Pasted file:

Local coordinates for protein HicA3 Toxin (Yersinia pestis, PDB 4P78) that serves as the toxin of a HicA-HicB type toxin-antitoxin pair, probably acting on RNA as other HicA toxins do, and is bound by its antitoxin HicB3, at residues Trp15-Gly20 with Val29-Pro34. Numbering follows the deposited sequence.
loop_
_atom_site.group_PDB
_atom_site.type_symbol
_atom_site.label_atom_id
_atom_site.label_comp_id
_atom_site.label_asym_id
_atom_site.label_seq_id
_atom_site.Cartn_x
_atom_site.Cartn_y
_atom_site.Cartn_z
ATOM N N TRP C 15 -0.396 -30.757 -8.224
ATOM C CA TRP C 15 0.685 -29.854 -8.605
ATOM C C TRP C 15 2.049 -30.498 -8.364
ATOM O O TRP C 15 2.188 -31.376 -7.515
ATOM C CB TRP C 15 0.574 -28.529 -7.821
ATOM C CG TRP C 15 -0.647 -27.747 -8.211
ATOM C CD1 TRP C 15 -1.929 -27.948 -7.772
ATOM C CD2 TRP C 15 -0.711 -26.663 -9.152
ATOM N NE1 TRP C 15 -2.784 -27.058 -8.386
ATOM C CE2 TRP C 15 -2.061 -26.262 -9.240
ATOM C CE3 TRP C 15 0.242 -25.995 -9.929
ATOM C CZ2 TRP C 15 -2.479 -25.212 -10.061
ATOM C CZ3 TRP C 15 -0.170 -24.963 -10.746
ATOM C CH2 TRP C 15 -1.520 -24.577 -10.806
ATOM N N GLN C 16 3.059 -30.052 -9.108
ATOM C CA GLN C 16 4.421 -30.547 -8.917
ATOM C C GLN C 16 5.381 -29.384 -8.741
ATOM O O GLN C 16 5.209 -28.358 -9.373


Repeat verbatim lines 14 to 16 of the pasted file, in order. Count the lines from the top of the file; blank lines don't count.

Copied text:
ATOM C C TRP C 15 2.049 -30.498 -8.364
ATOM O O TRP C 15 2.188 -31.376 -7.515
ATOM C CB TRP C 15 0.574 -28.529 -7.821